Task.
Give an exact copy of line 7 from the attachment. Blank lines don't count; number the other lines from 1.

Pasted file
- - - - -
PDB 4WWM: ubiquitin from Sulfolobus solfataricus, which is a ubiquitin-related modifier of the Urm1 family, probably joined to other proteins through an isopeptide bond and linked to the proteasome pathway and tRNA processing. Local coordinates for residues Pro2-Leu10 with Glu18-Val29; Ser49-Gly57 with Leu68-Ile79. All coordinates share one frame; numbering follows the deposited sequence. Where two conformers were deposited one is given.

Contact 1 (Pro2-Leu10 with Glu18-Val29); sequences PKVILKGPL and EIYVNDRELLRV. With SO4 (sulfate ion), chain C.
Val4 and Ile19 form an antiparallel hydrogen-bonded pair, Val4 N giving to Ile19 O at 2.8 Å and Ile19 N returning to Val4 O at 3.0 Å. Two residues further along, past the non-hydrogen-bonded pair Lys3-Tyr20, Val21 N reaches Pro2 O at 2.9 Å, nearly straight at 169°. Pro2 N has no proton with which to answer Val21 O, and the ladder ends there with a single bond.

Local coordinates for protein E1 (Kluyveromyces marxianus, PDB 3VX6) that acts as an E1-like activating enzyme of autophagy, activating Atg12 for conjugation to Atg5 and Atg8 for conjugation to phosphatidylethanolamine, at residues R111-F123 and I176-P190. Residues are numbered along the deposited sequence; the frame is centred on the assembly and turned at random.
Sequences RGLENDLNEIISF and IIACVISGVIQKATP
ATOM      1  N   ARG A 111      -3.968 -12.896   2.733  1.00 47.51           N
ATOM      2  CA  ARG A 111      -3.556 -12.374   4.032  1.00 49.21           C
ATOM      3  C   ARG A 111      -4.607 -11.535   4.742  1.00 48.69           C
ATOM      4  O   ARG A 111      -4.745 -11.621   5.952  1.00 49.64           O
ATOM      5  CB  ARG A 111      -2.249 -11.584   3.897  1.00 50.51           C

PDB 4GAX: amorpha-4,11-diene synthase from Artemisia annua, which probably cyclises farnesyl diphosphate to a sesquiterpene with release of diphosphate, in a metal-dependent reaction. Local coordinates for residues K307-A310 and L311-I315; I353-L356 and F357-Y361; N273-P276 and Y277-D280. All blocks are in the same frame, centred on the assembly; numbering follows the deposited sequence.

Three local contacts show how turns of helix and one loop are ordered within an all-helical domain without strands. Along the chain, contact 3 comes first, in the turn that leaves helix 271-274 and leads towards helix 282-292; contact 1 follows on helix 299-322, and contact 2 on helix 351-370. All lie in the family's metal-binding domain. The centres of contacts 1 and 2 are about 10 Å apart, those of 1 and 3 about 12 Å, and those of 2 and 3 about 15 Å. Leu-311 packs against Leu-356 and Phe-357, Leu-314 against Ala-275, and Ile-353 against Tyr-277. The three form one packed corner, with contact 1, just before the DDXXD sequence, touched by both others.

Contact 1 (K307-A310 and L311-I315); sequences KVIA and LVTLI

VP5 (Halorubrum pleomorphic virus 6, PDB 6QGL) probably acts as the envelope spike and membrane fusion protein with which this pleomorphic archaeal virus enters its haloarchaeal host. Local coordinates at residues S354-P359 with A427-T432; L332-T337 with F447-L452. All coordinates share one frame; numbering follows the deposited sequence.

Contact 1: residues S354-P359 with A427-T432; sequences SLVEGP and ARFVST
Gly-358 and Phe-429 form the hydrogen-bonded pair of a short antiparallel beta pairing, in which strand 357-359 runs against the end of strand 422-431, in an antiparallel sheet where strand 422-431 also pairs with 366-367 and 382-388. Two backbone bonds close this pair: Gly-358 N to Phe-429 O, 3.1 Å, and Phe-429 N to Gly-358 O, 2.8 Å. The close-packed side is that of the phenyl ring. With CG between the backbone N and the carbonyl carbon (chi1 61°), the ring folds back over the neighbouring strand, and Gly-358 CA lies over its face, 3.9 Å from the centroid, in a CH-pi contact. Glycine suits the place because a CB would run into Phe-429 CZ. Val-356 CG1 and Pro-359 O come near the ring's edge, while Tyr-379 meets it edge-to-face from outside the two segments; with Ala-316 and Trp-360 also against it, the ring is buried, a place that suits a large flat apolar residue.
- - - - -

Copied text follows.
ATOM      2  CA  ARG A 111      -3.556 -12.374   4.032  1.00 49.21           C